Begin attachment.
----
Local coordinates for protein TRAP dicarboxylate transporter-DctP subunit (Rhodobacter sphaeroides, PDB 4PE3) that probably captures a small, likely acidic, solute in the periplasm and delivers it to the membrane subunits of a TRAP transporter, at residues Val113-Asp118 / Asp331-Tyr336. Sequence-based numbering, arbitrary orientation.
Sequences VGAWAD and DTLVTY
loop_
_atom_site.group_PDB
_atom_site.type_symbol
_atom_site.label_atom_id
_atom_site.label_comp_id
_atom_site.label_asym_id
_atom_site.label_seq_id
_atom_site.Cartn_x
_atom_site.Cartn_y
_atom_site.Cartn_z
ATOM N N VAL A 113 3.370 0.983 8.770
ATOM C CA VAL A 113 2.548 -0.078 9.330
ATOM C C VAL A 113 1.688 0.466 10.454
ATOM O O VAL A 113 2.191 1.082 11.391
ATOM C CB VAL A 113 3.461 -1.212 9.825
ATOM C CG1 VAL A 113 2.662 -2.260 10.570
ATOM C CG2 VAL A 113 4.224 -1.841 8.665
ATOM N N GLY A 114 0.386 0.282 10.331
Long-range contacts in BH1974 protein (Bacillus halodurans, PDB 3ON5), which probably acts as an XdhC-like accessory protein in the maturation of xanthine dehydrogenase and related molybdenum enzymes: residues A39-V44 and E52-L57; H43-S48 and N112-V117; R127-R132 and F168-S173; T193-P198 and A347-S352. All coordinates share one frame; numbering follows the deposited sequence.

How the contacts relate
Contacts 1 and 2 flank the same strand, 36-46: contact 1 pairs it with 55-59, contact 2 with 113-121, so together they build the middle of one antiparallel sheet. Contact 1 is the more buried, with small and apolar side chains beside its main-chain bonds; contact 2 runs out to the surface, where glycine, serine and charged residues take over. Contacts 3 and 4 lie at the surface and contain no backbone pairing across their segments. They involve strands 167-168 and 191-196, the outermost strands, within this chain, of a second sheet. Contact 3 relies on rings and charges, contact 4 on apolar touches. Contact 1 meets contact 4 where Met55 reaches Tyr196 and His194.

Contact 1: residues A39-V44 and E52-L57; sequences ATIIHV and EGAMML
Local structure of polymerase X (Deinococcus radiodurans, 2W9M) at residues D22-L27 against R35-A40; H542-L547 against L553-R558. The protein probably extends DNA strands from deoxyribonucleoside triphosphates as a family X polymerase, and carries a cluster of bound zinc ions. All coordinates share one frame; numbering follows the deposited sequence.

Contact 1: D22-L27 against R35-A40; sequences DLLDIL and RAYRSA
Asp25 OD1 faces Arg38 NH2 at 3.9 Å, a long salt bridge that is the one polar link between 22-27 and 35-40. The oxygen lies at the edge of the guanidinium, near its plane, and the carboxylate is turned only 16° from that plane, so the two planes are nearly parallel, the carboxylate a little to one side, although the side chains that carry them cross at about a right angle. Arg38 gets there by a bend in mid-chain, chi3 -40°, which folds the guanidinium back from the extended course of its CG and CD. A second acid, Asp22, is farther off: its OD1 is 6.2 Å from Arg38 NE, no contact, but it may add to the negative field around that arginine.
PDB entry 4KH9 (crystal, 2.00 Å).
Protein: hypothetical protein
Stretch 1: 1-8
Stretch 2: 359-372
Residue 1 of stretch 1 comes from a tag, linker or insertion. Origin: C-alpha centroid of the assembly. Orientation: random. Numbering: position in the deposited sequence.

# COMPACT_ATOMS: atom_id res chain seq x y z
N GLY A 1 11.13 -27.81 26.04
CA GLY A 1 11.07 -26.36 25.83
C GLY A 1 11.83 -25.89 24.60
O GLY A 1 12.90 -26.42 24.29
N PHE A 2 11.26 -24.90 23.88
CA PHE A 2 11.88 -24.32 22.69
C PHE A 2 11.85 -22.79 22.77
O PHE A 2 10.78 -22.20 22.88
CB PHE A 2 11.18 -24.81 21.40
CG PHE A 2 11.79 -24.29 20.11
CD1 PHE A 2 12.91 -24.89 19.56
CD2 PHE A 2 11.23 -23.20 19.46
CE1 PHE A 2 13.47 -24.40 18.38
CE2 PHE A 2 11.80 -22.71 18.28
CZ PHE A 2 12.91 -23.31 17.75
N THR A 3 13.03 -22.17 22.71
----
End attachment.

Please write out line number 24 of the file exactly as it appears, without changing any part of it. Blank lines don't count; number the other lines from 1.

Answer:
Contact 1: residues A39-V44 and E52-L57; sequences ATIIHV and EGAMML